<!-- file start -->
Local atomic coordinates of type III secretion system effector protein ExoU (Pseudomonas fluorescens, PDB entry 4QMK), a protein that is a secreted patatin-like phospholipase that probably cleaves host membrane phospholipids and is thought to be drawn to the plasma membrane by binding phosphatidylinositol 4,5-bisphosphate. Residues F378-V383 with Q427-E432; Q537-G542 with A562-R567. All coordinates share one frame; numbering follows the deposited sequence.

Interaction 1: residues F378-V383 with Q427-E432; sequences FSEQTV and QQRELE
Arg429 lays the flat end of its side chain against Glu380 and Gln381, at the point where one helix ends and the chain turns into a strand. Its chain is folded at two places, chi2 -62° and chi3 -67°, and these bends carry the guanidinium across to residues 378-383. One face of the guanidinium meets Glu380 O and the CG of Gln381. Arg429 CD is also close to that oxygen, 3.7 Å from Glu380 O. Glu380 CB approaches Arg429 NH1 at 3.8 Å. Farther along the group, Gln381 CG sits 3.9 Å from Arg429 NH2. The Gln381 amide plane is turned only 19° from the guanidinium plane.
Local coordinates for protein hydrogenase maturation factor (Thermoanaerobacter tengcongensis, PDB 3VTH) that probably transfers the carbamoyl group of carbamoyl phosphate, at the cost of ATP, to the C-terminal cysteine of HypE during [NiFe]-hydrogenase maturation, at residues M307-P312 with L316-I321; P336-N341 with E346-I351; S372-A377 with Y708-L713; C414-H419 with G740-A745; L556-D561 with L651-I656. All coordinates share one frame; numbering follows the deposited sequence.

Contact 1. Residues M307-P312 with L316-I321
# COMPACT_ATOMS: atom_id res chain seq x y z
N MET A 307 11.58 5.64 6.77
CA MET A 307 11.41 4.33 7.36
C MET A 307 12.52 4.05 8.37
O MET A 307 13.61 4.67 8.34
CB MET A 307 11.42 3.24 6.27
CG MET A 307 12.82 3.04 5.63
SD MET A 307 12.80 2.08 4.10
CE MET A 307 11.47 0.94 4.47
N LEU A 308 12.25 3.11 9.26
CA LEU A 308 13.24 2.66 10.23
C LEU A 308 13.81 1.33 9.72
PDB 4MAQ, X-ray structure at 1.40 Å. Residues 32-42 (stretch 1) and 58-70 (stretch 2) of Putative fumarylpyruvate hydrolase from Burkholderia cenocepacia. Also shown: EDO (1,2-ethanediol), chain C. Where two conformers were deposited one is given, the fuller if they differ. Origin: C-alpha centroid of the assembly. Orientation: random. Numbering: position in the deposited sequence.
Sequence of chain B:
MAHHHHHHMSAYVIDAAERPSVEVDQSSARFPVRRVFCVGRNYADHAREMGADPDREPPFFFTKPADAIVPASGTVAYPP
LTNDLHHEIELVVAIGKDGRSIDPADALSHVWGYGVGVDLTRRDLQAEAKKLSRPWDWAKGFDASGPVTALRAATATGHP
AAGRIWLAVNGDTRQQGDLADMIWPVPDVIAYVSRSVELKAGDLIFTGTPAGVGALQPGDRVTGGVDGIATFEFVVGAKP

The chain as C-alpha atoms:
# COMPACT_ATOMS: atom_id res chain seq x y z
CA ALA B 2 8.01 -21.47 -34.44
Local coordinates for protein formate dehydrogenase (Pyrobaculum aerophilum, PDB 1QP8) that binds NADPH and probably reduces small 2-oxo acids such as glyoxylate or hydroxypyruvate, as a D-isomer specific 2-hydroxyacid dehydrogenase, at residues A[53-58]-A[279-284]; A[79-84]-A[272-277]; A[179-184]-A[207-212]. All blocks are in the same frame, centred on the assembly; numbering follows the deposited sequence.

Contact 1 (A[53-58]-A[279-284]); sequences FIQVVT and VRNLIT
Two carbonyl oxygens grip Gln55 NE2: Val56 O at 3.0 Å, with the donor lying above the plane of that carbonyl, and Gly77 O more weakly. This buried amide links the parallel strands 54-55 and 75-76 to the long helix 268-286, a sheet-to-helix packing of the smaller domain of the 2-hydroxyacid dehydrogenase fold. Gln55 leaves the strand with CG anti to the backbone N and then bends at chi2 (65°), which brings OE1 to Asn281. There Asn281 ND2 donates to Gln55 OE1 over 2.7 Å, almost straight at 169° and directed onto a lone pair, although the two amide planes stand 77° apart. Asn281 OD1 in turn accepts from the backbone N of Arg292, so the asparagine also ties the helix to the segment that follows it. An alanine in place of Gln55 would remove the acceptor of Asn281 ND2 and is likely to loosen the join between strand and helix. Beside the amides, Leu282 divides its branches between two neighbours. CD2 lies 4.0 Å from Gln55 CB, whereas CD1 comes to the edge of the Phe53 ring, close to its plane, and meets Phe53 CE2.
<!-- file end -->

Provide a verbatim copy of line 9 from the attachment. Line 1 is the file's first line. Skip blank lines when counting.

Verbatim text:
C MET A 307 12.52 4.05 8.37